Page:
BERLIN (Reuters) - German Chancellor Angela Merkel said on Monday she wanted to support Italy in its efforts to reduce the number of migrants arriving on its shores, possibly handling asylum requests for Europe in non-European countries including Libya.
Most migrants attempting to reach Europe from Africa take the sea route from Libya to Italy, though last year saw a spike in numbers departing from Morocco to Spain instead.
“Italy is one of the countries that is receiving a lot of refugees as a first arrival country,” Merkel told reporters before talks with Italian Prime Minister Giuseppe Conte.
“We want to support Italy in its call for solidarity and hope that Germany will also be met with understanding when it comes to solidarity in Europe with the issues of migration.”
Merkel said her talks with Conte and other European leaders in coming weeks would focus on the question of how the European Union could enable a stable government in Libya and how its coast guard could be better trained.
“And how we can, if necessary, already carry out asylum-related proceedings there. These are all questions that we will discuss in the coming months and where we want to work very closely together,” Merkel said.
Matteo Salvini, interior minister in the anti-establishment government that took office this month in Rome, has adopted a policy of blocking foreign humanitarian boats from Italian ports, which has triggered heated exchanges with France and the Netherlands.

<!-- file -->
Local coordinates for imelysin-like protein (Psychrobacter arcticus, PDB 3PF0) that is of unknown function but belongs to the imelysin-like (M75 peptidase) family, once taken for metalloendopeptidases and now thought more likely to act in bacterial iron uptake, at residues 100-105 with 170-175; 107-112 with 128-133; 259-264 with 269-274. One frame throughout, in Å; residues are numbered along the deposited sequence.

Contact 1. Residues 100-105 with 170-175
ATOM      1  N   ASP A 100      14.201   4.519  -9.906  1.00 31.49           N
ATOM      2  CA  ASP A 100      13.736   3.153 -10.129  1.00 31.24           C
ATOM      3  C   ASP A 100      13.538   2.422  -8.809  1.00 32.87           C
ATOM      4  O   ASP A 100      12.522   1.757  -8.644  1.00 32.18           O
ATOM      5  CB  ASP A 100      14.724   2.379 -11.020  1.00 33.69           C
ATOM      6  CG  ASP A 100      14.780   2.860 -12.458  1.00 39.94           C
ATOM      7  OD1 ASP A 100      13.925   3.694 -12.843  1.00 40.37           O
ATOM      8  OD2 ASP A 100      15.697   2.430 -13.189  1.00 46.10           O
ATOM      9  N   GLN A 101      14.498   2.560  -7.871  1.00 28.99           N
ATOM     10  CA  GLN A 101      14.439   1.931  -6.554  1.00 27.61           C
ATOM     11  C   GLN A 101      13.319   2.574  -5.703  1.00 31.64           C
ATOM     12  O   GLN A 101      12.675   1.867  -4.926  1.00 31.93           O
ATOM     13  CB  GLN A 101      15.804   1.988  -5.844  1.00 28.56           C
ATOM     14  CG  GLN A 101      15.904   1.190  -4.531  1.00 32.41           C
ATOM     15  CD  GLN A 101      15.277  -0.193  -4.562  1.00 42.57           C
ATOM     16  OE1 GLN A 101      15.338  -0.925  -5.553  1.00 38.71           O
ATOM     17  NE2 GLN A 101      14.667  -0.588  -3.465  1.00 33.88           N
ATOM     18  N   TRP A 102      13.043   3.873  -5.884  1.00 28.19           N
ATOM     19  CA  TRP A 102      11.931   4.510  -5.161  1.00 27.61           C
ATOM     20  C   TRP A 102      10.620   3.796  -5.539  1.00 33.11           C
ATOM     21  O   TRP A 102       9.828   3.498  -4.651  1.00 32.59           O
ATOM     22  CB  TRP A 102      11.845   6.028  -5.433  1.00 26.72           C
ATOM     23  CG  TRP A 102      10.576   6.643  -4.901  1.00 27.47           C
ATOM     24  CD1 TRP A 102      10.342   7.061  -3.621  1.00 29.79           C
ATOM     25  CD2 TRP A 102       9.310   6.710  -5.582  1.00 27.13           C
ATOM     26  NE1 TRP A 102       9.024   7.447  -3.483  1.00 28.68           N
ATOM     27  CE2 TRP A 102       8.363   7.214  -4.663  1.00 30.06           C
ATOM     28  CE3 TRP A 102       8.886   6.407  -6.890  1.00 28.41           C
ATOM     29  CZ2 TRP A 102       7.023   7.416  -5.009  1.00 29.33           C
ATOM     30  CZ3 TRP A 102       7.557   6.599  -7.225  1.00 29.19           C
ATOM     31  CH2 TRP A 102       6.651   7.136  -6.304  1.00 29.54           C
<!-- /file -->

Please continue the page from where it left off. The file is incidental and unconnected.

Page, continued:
Conte has spoken of the need for European-run immigration offices outside Europe to prevent “voyages of death”. More than 3,000 migrants died attempting to cross the Mediterranean in 2017, according to the U.N. Migration Agency (IOM).
During the short news conference with Merkel in Berlin, Conte said the European Union had to change its position on migration. “I think Germany is aware of this too,” he added.
Italy wants to adapt current EU asylum guidelines in favor of “a new approach that is more harmonious, so that whoever sets foot in Italy, sets foot in Europe”, Conte said.
The European Commission said on Monday it was confident that EU leaders could agree at a summit next week on handling migrants and refugees, but some diplomats were much less optimistic.
Reporting by Michael Nienaber in Berlin and Crispian Balmer in Rome, editing by John Stonestreet